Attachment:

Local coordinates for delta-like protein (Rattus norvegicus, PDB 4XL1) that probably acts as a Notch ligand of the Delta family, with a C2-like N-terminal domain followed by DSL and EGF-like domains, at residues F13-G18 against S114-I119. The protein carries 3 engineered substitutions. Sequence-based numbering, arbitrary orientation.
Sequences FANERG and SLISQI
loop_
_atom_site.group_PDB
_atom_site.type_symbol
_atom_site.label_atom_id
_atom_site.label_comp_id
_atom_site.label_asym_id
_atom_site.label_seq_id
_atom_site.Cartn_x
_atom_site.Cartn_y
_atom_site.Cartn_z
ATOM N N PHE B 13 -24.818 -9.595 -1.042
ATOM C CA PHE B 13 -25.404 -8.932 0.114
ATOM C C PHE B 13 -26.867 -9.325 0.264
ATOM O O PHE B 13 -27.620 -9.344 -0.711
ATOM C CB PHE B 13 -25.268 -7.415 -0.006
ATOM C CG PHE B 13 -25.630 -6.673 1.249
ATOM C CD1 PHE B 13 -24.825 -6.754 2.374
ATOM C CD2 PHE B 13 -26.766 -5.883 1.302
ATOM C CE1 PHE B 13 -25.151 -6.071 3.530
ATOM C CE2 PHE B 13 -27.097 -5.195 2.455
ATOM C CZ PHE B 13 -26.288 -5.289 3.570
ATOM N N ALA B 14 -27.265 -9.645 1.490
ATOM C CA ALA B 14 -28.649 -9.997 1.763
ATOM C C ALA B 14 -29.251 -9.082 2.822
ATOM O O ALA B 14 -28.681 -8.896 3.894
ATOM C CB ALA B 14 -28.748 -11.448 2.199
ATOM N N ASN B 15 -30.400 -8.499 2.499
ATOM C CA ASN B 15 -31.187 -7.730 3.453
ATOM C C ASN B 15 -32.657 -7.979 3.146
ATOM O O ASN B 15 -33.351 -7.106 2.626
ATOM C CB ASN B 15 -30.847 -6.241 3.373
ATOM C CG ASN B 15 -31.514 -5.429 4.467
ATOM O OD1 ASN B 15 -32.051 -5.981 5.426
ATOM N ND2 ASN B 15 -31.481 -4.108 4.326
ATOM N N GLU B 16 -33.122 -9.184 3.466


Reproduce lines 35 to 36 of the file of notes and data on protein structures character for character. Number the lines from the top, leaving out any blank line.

ATOM O OD1 ASN B 15 -32.051 -5.981 5.426
ATOM N ND2 ASN B 15 -31.481 -4.108 4.326